prior to manual removal of the parasites; although this won't cause
serious harm to the Goldfish, and doesn't kill the parasite, it
does weaken the parasite, making it easier to remove them. Make up
seawater using 35 g per litre non-iodised cooking salt or aquarium
salt; don't use regular
marine aquarium mix because that raises the pH and hardness, which
won't be appreciated by the Goldfish. Dip the fish using a net, and
leave for several minutes, potentially 15 minutes, but remove the fish
at once if it
shows signs of distress such as rolling over. You can now pull of the
Anchor Worms a bit more easily than otherwise. After a couple of weeks,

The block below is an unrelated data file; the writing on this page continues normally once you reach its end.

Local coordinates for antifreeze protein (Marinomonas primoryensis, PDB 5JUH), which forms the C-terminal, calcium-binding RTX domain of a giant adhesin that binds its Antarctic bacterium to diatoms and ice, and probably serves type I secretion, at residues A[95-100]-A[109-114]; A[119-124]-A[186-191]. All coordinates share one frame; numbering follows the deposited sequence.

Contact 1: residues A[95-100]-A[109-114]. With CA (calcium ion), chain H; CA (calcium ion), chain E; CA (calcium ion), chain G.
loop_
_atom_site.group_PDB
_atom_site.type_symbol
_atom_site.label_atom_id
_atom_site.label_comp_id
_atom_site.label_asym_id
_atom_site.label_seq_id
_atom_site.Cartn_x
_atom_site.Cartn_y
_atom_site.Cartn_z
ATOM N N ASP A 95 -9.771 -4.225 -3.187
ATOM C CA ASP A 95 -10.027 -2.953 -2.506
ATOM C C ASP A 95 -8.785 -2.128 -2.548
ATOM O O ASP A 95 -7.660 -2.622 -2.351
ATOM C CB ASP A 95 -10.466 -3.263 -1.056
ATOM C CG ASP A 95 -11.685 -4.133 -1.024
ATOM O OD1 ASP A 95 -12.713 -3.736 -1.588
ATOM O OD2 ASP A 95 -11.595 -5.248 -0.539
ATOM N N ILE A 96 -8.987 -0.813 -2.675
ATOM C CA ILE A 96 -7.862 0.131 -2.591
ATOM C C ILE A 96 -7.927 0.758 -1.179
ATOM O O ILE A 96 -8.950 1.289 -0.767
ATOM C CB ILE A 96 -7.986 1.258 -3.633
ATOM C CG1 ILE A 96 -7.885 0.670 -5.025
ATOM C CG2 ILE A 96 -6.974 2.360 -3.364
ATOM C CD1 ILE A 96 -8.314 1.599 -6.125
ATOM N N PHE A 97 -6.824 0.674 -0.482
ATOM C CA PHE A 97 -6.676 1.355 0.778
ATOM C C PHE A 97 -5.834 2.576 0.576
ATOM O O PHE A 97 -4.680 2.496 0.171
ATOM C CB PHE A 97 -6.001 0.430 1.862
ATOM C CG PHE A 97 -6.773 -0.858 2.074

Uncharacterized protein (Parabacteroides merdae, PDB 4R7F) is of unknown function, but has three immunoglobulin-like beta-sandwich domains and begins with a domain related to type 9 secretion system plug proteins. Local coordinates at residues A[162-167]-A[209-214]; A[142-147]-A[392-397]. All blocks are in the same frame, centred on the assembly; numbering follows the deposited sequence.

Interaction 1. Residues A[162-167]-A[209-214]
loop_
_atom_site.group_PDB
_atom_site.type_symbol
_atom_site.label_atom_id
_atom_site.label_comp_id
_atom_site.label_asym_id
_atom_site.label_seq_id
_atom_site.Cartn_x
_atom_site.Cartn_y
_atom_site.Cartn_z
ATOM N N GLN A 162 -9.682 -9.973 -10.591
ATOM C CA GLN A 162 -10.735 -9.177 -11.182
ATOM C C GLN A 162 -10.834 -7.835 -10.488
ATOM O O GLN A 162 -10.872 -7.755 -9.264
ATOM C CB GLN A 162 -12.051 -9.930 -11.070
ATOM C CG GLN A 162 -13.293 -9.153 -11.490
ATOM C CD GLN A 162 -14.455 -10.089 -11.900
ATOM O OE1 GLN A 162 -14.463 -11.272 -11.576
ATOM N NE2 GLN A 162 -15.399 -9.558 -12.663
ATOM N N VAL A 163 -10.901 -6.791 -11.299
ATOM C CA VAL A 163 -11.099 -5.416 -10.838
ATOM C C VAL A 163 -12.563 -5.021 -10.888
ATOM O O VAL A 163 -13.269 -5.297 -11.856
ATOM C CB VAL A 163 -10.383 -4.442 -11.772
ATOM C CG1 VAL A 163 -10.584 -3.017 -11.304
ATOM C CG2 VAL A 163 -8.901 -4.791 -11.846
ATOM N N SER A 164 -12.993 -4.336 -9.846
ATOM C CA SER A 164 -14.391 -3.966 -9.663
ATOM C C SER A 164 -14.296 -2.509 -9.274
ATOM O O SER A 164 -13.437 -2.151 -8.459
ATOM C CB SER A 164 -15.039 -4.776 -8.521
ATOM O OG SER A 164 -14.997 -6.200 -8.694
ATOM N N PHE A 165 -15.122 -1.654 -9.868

if there's no sign of any more parasites on the fish, and
you've finished the treatment of insecticide, you can then move the
Goldfish into the display tank.>
I know this isn't fin rot, there is nothing else wrong with his
fins or with him, he's eating and swimming....
Thanks for your time!
Nadine (South Africa)
<Hope this helps, Neale.>
Kribs in Quarantine- Quarantine New Cichlids
Dear Crew, I have 5 Pelvicachromis sp. approximately 1.5 -2 inches in
length in a 10 gallon quarantine tank. Ammonia and Nitrite are 0,
Nitrates are 5 ppm and pH about 8, temperature 78F. They have several
PVC "caves" and some fake floating plants for cover. My
1) Is it better to remove the hiding places so that I can observe them
while in QT? Currently they hide about 99% of the time in or between
the PVC pipes. I don't want to stress them out by removing their
< You need to be able to see them to determine any problems. I